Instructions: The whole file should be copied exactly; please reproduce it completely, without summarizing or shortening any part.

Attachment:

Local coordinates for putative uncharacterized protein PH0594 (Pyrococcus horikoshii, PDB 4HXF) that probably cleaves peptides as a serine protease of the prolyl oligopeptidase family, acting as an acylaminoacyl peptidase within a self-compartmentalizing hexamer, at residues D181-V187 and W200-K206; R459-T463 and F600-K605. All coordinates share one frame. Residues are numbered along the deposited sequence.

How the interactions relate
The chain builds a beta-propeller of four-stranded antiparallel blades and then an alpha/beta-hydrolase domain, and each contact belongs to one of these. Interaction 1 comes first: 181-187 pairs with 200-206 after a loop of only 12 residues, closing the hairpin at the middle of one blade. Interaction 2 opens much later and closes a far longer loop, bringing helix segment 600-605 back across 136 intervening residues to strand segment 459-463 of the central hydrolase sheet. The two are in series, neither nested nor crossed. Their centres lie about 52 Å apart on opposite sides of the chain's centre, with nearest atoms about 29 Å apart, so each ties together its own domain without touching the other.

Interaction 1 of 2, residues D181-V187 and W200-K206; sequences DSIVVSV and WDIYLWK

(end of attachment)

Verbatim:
Local coordinates for putative uncharacterized protein PH0594 (Pyrococcus horikoshii, PDB 4HXF) that probably cleaves peptides as a serine protease of the prolyl oligopeptidase family, acting as an acylaminoacyl peptidase within a self-compartmentalizing hexamer, at residues D181-V187 and W200-K206; R459-T463 and F600-K605. All coordinates share one frame. Residues are numbered along the deposited sequence.

How the interactions relate
The chain builds a beta-propeller of four-stranded antiparallel blades and then an alpha/beta-hydrolase domain, and each contact belongs to one of these. Interaction 1 comes first: 181-187 pairs with 200-206 after a loop of only 12 residues, closing the hairpin at the middle of one blade. Interaction 2 opens much later and closes a far longer loop, bringing helix segment 600-605 back across 136 intervening residues to strand segment 459-463 of the central hydrolase sheet. The two are in series, neither nested nor crossed. Their centres lie about 52 Å apart on opposite sides of the chain's centre, with nearest atoms about 29 Å apart, so each ties together its own domain without touching the other.

Interaction 1 of 2, residues D181-V187 and W200-K206; sequences DSIVVSV and WDIYLWK